How is this similar or different for men?
I think men battle their self-worth and how they look as much as women do, and it seems they aren’t as vocal about it, and maybe that’s why we think they don’t care as much. Put your feet in any hairstylist’s shoes for one day, and you will see that men care just as much as women do about how their hair looks.
Ok super. Here is the main question of our interview. Based on your opinion and experience, what are the “Five Things You Need To Thrive and Succeed as a Powerful Woman?” (Please share a story or example for each.)
- Don’t set an expiration date on success. The biggest mistake we can make is putting a time frame around big goals that we haven’t met yet. I had to go through many steps of losing people, changing my business structure, and personal actions that had to be secured within me. In 2005 I started Urban Betty with one contractor and myself. At the time, I was opening my salon company and not thinking about the longevity and where I would be 15–20 years later. I unconsciously didn’t set goals because I didn’t even know how to! In retrospect, I think that was a great thing. When you set goals, allow yourself to take as long as you need, and don’t give up when you’re almost there. We’d never get there if we all started driving to Canada and then turned around halfway because we weren’t there yet! Be easy on yourself. Now I have many lists of goals, and if I don’t hit them this year, I move them to the next!
- Be happy with where you are at in life. There’s a saying that says, “You are exactly where you are supposed to be.” Not everyone is meant to be an entrepreneur. Go on the journey and see if becoming your boss is truly something you want to do. That’s OK if you are not. Sometimes you are meant to be the catalyst that helps another entrepreneur see their vision and be fulfilled by that. That is your superpower. I wouldn’t be where I am today without the help of hundreds of other women.
- Ask for help. Never weather the storm alone. When the pandemic hit, I immediately called my therapist for business help and emotional support. Nothing else will work if you don’t get yourself in check. In less than one week, we found out that we could only have ten people in each salon at a time (and then we had to close for two months). I put my problem-solving hat on during that time, and we made it work. We only had five people when we first moved into our larger salon, so I focused on that last journey and how we overcame it. I chose solutions and hope at that moment, and without a call to my therapist, I wouldn’t have been able to do that.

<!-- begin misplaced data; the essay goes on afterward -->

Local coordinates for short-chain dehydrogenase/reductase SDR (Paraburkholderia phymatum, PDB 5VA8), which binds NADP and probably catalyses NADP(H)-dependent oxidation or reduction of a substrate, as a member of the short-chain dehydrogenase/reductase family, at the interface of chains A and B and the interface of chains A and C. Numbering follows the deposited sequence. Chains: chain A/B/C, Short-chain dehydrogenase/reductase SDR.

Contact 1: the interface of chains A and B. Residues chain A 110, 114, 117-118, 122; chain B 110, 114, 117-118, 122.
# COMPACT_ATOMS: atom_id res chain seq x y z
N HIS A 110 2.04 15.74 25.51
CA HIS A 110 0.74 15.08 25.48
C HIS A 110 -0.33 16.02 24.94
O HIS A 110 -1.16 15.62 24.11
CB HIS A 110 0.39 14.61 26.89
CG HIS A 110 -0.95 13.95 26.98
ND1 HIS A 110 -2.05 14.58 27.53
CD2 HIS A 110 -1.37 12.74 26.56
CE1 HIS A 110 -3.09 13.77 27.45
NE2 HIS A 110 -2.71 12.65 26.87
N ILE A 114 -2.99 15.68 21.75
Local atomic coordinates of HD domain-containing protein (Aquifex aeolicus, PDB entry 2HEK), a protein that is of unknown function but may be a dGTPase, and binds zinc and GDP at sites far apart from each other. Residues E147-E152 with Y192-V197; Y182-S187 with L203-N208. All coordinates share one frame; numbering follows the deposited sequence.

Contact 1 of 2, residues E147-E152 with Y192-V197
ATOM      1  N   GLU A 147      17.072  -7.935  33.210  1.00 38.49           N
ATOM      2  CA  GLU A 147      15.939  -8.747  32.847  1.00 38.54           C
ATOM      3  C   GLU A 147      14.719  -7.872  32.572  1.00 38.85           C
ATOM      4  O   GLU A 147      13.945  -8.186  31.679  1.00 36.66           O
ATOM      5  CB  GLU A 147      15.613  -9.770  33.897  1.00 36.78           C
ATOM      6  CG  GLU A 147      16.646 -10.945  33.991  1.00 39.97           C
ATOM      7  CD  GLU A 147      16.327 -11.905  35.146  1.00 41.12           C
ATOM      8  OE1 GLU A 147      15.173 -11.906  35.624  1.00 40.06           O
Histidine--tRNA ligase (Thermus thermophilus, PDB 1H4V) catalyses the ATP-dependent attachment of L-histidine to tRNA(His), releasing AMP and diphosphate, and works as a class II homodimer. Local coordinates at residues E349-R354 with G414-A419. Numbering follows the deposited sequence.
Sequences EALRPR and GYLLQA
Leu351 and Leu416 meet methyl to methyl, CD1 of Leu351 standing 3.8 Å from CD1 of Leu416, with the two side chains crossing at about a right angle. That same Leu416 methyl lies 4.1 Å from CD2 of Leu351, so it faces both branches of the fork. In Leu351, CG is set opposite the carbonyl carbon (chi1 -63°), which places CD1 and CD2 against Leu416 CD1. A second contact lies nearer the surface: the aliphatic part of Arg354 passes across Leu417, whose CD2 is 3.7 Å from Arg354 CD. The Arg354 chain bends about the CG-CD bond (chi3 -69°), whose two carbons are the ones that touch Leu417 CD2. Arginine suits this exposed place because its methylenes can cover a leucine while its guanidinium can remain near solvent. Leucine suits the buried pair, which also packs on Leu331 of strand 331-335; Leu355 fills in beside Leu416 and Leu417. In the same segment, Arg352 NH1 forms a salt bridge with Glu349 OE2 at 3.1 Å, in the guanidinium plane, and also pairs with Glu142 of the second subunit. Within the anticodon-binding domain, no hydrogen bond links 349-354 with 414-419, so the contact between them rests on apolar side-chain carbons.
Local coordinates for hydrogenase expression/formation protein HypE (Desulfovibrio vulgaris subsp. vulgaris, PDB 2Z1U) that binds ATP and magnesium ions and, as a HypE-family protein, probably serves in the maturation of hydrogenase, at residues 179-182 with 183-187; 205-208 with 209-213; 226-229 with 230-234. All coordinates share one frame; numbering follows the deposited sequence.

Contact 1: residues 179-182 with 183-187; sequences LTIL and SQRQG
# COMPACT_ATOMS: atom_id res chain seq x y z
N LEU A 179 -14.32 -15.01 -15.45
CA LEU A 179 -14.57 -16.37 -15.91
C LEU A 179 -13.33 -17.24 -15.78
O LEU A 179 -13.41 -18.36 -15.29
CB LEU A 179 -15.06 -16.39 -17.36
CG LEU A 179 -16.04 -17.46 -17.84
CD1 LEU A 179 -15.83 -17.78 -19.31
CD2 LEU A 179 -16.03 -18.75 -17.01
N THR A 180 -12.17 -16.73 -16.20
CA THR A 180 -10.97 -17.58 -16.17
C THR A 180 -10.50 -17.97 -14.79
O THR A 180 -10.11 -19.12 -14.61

- Go with the flow. There are 100 different fires to put out all day when you are a small business owner. I remember sitting in my office with my business coach and asking her, “Will I ever feel comfortable?” she laughed. She informed me that different obstacles would present themselves every time the salon company continued growing and evolving. There will always be a “fire” I know now that the building is not burning down. Learn to get OK with the things you are not OK with. If something is not falling into place, the harder you push to make it happen, the worse you will feel. Now, looking back with 3 locations, I can tell you that when everything went a little glitchy or crazy, I’ve learned that everything always works out somehow.
- Have a tribe of other successful women you can talk to. When I started my salon company, it was me and nobody else. After struggling to make a profit for nine years, I learned I needed to surround myself with people in my industry who were making a profit. I like to call them “expanders.” I found most of these expanders by joining the High-Performance Salon Academy. I remember the first destination training that I went to; I met over 100 other salon owners who embraced me fully and wanted to help me succeed. I joined a Mastermind group, and we meet once a week. We talk about what’s working, our wins, and anything we need help with. This weekly meeting is a fantastic strategy to keep you on your toes and motivate you to grow. If you don’t have an industry mastermind group already, make your own!
We are very blessed that some very prominent names in Business, VC funding, Sports, and Entertainment read this column. Is there a person in the world, or in the US with whom you would love to have a private breakfast or lunch with, and why? He or she might just see this if we tag them.
I would love to meet Mark Cuban. I recently saw him speak at SXSW, and it was inspiring. We also had a Shark Tank theme for my son’s first birthday this year!
Thank you for these fantastic insights. We greatly appreciate the time you spent on this.